If you’ve thanked someone online, there’s a good chance that they responded with the initialism “NP.” We’ll tell you what it means and how to use it when chatting with your friends.
NP stands for “No problem.” It’s usually used as a replacement for “You’re welcome” when thanks is offered.
“No problem” can be abbreviated in both lowercase (np) and uppercase (NP). The lowercase variant is more common in personal messages. You’ll frequently see it online when people are thanked for helping others for things such as giving useful advice or providing answers to a question.
NP is frequently used on its own without being put into a longer sentence. The acronym already creates a complete sentence when used as a response to someone else.
Another popular way to truncate the phrase is by saying “No prob.” “No problem” is synonymous with the idiomatic expression “No big deal” and its acronym NBD, as well as “No sweat.”
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The History of NP
Like most internet acronyms, NP emerged around the time of early internet chatrooms. Since people had limited screen space to see text back then, they needed to shorten common phrases and make conversations snappier. Hence, abbreviated terms like NP became commonplace.
The oldest definition of NP in the Urban Dictionary dates back to 2002 and reads “No problem.” It’s likely been in use long before this, as internet chatrooms date back to the 1980s.
Since then, NP has become a common acronym everywhere. It shows up in texts, chat messages, and on social media platforms such as Twitter. It’s also frequently seen in online games. Players often thank other users for providing support or assistance, responding with a simple “np.”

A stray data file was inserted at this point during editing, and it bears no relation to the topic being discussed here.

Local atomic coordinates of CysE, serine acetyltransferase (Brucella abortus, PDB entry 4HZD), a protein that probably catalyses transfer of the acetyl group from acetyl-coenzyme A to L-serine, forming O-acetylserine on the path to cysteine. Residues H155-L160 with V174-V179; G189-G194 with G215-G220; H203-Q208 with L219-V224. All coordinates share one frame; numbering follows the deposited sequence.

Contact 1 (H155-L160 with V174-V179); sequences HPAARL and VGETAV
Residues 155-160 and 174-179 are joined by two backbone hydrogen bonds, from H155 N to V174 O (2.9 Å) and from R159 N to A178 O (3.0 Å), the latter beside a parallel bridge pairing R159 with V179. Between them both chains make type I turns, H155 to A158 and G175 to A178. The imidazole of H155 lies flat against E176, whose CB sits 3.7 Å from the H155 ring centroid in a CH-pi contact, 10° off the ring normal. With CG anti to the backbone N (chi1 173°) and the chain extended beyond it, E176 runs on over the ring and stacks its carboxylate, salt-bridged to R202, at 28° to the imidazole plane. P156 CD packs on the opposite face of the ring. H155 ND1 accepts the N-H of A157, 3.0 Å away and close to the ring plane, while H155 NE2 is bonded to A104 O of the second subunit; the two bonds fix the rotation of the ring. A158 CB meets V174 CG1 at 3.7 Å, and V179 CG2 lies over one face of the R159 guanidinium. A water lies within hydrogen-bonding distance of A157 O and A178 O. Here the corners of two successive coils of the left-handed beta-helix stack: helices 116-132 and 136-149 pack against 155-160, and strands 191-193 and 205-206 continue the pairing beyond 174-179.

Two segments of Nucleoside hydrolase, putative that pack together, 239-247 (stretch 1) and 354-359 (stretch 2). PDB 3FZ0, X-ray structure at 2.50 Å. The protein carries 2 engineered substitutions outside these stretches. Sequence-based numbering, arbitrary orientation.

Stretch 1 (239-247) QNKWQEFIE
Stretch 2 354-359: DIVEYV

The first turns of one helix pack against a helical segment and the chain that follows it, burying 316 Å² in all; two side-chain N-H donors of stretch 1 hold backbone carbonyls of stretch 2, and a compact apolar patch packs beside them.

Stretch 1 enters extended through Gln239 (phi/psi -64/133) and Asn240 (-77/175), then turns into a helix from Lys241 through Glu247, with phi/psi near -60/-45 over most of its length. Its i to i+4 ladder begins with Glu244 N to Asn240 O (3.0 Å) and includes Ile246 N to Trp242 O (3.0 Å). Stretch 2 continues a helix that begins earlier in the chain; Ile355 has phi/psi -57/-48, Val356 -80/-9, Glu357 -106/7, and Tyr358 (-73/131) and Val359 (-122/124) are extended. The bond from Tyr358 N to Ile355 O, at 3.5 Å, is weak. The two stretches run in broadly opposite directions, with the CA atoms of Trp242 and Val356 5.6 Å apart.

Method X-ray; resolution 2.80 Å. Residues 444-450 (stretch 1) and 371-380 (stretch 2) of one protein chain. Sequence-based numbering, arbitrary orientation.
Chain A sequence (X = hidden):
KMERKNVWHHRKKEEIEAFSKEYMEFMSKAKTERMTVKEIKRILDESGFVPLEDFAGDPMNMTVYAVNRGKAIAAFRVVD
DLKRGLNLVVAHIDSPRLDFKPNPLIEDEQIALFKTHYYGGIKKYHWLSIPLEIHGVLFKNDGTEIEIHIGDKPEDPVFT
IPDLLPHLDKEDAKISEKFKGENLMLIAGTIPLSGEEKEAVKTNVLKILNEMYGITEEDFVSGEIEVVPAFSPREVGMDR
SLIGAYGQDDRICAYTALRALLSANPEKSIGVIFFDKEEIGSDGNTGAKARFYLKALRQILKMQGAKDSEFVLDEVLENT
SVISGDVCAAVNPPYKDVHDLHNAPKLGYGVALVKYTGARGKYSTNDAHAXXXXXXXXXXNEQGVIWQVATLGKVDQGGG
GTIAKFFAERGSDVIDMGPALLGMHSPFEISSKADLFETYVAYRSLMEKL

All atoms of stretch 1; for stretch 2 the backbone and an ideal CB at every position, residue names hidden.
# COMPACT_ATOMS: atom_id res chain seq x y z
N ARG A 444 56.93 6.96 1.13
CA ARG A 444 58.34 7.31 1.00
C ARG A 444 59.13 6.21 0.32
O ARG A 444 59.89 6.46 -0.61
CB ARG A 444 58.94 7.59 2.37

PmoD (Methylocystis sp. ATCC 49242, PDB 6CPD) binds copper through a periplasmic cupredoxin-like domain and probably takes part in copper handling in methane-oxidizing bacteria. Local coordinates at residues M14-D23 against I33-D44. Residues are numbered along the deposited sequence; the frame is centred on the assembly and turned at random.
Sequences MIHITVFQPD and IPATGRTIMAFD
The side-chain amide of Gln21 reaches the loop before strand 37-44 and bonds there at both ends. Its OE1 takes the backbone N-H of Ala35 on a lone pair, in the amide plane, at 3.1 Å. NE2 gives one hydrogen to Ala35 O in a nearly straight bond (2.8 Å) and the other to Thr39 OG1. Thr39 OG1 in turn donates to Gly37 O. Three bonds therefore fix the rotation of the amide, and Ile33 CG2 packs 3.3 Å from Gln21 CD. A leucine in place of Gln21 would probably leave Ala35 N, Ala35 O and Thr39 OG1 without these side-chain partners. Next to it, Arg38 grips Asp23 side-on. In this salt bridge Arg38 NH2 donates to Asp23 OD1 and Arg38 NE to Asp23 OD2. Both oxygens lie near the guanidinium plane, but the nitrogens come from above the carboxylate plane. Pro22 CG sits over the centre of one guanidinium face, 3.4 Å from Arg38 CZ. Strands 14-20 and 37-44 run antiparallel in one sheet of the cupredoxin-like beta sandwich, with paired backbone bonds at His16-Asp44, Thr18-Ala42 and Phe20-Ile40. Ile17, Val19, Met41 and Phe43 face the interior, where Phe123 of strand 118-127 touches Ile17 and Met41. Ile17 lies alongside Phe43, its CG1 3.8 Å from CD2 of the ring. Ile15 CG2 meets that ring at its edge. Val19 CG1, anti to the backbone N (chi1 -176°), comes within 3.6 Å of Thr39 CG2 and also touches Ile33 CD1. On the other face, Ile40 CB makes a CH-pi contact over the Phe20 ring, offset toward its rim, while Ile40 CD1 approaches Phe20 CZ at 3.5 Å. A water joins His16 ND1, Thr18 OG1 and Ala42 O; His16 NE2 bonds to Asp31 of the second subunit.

NP to Show Agreement
Another common use of NP is to show agreement to a request. For example, if you’re at work and someone tells you to perform a task, you might respond to them with “No problem” or “NP.” In this case, NP is acting as a substitute for “Yes.”
It can also be used to convey that a potentially large or intimidating task is still doable. For example, if someone asks you, “Can you finish all ten pages in three hours?”, you might say, “NP” to denote that it can indeed be done.
Using NP to Downplay Effort
Another frequent use of NP is to downplay something that you did. For example, if you go out of your way to do a favor for someone, you might use the term to imply that it didn’t require a lot of effort on your part. It essentially tells the other person that you don’t need to be thanked.
Frequently, someone will use NP to downplay their effort even if they actually encountered problems while completing the task at hand. For example, if you stayed up all night to help someone finish a project that you had no involvement in, you might still say, “No problem” in response to their outpouring of gratitude. More often than not, this is meant to signal humility to the other person.
How to Use NP
NP and “No problem” have a wide range of use cases. Here’s a summary of the situations in which NP can be used. It can be used:
- instead of “You’re welcome” in response to thanks.
- to replace “Yes” when something is being agreed to.
- to downplay the effort you put into something.
Since it’s an abbreviation, it’s best to use NP only in casual conversations. If you’re discussing something formally, using “You’re welcome” or “Yes” might be better.
Here’s an example of NP being used correctly in a casual conversation:
- Person A: “Hey, thanks for the help last night. I really owe you one.”
- Person B: “Ah, np. It’s the least I could do.”
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